Facebook founder Mark Zuckerberg met with lawmakers from the European Union Parliament on Tuesday to answer questions about his company's use of consumer data and election manipulation on the platform.
He was also threatened with consequences over the recent scandals involving his social media company, including increased regulations and the splitting of the company over antitrust concerns.
Several lawmakers complained about the format of the questioning, which allowed Zuckerberg to selectively provide answers. Facebook did agree, however, to later provide further responses in written format.
The meeting carried a tone similar to the hostile questioning directed toward Zuckerberg by members of the U.S. Congress last month.
Brexit mastermind Nigel Farage accused the company of "willfully" discriminating against right-of-center views on the social network. Zuckerberg responded that Facebook had "never made a decision about what content was allowed on the basis of political orientation."
EP member Guy Verhofstadt asked Zuckerberg whether he wanted to be remembered as "the genius who created a digital monster." The Facebook CEO did not address the lawmaker's question.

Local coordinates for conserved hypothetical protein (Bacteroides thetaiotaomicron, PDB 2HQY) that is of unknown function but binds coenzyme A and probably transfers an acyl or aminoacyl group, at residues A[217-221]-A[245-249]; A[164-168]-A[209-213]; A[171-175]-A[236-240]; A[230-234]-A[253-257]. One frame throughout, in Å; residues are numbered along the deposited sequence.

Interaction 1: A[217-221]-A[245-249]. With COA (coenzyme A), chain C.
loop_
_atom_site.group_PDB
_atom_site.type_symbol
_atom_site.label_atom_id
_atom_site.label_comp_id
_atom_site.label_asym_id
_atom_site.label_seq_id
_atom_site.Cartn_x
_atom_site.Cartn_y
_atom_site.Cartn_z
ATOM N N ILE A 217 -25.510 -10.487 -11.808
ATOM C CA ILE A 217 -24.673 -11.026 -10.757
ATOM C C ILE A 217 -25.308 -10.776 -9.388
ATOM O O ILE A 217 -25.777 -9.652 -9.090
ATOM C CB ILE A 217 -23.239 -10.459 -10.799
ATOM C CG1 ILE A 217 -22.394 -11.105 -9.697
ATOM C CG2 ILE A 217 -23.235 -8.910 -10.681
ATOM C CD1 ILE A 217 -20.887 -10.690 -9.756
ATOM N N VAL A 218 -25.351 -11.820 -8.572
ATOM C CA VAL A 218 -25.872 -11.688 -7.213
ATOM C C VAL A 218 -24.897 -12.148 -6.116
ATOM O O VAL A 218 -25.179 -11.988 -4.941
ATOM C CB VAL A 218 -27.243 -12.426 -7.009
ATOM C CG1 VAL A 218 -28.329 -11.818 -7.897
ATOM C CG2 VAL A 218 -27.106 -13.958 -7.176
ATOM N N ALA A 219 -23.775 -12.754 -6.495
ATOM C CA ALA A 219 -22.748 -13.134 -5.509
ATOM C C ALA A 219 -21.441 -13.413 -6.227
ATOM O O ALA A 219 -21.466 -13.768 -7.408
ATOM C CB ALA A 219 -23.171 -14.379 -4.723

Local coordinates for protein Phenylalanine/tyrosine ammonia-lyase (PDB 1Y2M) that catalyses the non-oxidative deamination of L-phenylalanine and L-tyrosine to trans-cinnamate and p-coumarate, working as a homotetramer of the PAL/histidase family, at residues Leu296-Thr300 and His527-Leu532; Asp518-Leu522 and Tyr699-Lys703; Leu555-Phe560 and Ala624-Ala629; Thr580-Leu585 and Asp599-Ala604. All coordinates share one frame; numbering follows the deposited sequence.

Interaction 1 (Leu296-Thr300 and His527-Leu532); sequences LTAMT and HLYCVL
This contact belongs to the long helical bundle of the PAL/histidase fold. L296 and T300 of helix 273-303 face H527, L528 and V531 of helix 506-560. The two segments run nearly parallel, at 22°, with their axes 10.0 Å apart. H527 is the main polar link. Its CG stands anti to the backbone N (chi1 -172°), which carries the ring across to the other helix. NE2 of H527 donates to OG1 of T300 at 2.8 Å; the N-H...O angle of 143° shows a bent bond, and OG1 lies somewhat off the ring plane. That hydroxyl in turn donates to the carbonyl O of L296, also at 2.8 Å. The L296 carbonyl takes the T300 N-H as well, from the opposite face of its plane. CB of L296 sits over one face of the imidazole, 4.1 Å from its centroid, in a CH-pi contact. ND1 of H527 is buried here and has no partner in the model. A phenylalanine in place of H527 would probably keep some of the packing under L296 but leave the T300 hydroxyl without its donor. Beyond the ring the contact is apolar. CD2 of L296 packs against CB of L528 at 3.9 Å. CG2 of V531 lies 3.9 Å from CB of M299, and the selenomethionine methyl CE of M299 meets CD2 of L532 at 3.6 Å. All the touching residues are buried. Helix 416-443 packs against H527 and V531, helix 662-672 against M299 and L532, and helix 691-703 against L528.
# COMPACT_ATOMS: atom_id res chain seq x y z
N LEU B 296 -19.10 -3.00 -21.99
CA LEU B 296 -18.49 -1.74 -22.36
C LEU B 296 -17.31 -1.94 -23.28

Verhofstadt also reminded Zuckerberg that Facebook had already apologized for mistakes "15 or 16 times the last decade."
Zuckerberg told Parliament that it would take several months for his company to investigate thousands of third-party developers in the search for other apps misusing data in a similar fashion to Cambridge Analytica.
In the meantime, Facebook has already taken action and suspended 200 apps in the course of their ongoing internal audit.
But several EP members were not satisfied with the answers provided in the hearing. The president of the European Parliament, Antonio Tajani, said in a news conference afterward:
"Mr. Zuckerberg's apologies are not enough. We are looking for further commitments...and we will be looking forward to getting his written answers on Cambridge Analytica. It's obvious that kind of thing should not happen again."